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Cancer. 2007 Nov 1;110(9):1911-28.

Interleukin-6 and its receptor in cancer: implications for translational therapeutics.

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Phase I Program, Division of Cancer Medicine, The University of Texas M. D. Anderson Cancer Center, Houston, Texas 77030, USA.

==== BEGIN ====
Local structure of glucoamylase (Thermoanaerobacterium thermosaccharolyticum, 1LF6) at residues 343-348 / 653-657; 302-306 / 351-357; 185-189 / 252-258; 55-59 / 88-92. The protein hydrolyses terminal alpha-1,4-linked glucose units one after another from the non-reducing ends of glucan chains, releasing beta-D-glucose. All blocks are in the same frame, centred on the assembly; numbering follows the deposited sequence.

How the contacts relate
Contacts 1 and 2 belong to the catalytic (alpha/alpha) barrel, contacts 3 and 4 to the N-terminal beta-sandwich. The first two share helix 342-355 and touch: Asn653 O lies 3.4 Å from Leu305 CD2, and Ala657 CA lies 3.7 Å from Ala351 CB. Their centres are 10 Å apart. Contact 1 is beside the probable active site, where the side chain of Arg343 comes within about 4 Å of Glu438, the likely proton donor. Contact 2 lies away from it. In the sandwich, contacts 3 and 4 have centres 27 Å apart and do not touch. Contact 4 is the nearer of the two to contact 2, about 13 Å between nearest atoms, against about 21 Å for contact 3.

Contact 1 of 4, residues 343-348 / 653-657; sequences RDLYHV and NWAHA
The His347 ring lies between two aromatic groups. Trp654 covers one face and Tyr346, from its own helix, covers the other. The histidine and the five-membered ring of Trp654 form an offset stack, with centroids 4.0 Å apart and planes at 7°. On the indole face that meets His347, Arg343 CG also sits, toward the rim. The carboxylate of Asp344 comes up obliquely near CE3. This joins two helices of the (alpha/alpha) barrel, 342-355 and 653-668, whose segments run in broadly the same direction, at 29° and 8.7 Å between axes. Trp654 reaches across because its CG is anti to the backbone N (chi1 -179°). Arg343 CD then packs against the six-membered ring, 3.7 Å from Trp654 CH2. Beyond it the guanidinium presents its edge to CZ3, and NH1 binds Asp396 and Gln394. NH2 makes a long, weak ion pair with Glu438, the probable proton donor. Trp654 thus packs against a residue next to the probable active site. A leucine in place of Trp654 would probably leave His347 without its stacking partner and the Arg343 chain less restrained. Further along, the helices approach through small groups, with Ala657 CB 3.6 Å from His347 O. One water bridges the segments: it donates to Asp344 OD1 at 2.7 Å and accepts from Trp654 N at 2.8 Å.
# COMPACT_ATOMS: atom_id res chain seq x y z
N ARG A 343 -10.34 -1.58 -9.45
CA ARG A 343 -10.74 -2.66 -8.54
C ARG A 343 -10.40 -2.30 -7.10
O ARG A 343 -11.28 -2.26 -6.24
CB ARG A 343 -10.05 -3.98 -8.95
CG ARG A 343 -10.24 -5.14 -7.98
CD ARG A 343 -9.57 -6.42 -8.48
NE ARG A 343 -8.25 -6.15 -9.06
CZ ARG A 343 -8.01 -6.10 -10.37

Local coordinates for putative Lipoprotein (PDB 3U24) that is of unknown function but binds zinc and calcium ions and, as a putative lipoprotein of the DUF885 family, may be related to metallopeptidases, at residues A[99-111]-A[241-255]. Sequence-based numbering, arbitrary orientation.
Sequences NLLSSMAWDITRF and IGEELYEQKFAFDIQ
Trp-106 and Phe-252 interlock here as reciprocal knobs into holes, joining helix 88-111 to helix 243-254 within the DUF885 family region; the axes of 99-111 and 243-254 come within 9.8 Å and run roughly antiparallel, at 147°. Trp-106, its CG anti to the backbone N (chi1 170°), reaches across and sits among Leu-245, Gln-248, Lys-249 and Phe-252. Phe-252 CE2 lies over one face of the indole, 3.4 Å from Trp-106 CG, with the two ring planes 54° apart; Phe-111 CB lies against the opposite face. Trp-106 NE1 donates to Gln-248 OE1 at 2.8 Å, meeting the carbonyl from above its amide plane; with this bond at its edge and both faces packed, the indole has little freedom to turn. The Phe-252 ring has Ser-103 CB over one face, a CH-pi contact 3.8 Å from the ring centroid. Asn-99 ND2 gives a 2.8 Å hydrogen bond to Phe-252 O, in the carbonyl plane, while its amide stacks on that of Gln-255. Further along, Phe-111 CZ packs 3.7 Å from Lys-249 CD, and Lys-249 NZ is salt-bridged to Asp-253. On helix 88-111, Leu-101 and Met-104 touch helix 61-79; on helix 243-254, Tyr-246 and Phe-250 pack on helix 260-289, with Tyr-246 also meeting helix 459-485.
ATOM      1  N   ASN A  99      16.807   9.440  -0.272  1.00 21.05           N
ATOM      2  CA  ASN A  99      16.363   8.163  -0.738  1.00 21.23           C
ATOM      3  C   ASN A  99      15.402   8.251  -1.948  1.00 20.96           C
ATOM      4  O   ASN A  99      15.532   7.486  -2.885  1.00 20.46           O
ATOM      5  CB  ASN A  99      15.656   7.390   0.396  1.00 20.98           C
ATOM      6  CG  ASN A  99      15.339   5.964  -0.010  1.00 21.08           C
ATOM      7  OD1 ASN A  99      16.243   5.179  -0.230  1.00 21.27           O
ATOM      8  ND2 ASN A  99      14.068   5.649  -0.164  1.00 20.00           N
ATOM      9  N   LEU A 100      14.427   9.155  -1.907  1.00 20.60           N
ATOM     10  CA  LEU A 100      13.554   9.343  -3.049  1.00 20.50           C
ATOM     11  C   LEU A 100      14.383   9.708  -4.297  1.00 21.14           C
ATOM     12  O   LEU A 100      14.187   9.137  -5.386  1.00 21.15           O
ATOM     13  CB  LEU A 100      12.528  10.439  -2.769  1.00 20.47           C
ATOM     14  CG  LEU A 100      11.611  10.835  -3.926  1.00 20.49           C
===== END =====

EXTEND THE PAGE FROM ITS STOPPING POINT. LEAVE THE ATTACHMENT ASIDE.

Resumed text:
Interleukin-6 (IL-6) plays a major role in the response to injury or infection and is involved in the immune response, inflammation, and hematopoiesis. Its deregulation impacts numerous disease states, including many types of cancer. Consequently, modulating IL-6 may be an innovative therapeutic strategy in several diseases. A review of relevant published literature regarding IL-6 and its receptor was performed. In addition, a review of the relevance of this cytokine system to human illness, particularly in cancer, was undertaken. IL-6 is a pleiotropic cytokine that is involved in the physiology of virtually every organ system. Aberrant expression of this cytokine has been implicated in diverse human illnesses, most notably inflammatory and autoimmune disorders, coronary artery and neurologic disease, gestational problems, and neoplasms. In cancer, high levels of circulating IL-6 are observed in almost every type of tumor studied and predict a poor outcome. Furthermore, elevated IL-6 levels are associated strongly with several of the striking phenotypic features of cancer. Several molecules have been developed recently that target the biologic function of IL-6. Early results in the clinic suggest that this strategy may have a significant salutary impact on diverse tumors. The field of cytokine research has yielded a deep understanding of the fundamental role of IL-6 and its receptor in health and disease. Therapeutic targeting of IL-6 and its receptor in cancer has strong biologic rationale, and there is preliminary evidence suggesting that targeting of the IL-6 system may be beneficial in the treatment of cancer.

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